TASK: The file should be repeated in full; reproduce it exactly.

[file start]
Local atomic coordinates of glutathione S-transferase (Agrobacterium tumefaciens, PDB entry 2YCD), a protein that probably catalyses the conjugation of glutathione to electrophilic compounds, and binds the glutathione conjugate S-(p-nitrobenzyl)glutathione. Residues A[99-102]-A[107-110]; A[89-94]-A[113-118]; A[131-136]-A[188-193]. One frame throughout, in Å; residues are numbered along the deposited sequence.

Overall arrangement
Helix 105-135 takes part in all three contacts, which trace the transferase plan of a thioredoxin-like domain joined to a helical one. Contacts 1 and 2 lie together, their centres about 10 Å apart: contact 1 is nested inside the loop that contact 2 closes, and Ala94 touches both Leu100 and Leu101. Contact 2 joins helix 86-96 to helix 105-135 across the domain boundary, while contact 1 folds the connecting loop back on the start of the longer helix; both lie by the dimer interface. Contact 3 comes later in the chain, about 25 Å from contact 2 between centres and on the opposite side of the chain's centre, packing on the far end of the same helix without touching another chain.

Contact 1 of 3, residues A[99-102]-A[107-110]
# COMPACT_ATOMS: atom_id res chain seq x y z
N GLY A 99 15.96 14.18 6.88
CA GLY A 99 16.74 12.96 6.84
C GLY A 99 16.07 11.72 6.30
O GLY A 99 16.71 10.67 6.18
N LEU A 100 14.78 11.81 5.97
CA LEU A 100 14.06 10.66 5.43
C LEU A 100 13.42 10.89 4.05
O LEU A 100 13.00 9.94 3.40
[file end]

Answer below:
Local atomic coordinates of glutathione S-transferase (Agrobacterium tumefaciens, PDB entry 2YCD), a protein that probably catalyses the conjugation of glutathione to electrophilic compounds, and binds the glutathione conjugate S-(p-nitrobenzyl)glutathione. Residues A[99-102]-A[107-110]; A[89-94]-A[113-118]; A[131-136]-A[188-193]. One frame throughout, in Å; residues are numbered along the deposited sequence.

Overall arrangement
Helix 105-135 takes part in all three contacts, which trace the transferase plan of a thioredoxin-like domain joined to a helical one. Contacts 1 and 2 lie together, their centres about 10 Å apart: contact 1 is nested inside the loop that contact 2 closes, and Ala94 touches both Leu100 and Leu101. Contact 2 joins helix 86-96 to helix 105-135 across the domain boundary, while contact 1 folds the connecting loop back on the start of the longer helix; both lie by the dimer interface. Contact 3 comes later in the chain, about 25 Å from contact 2 between centres and on the opposite side of the chain's centre, packing on the far end of the same helix without touching another chain.

Contact 1 of 3, residues A[99-102]-A[107-110]
# COMPACT_ATOMS: atom_id res chain seq x y z
N GLY A 99 15.96 14.18 6.88
CA GLY A 99 16.74 12.96 6.84
C GLY A 99 16.07 11.72 6.30
O GLY A 99 16.71 10.67 6.18
N LEU A 100 14.78 11.81 5.97
CA LEU A 100 14.06 10.66 5.43
C LEU A 100 13.42 10.89 4.05
O LEU A 100 13.00 9.94 3.40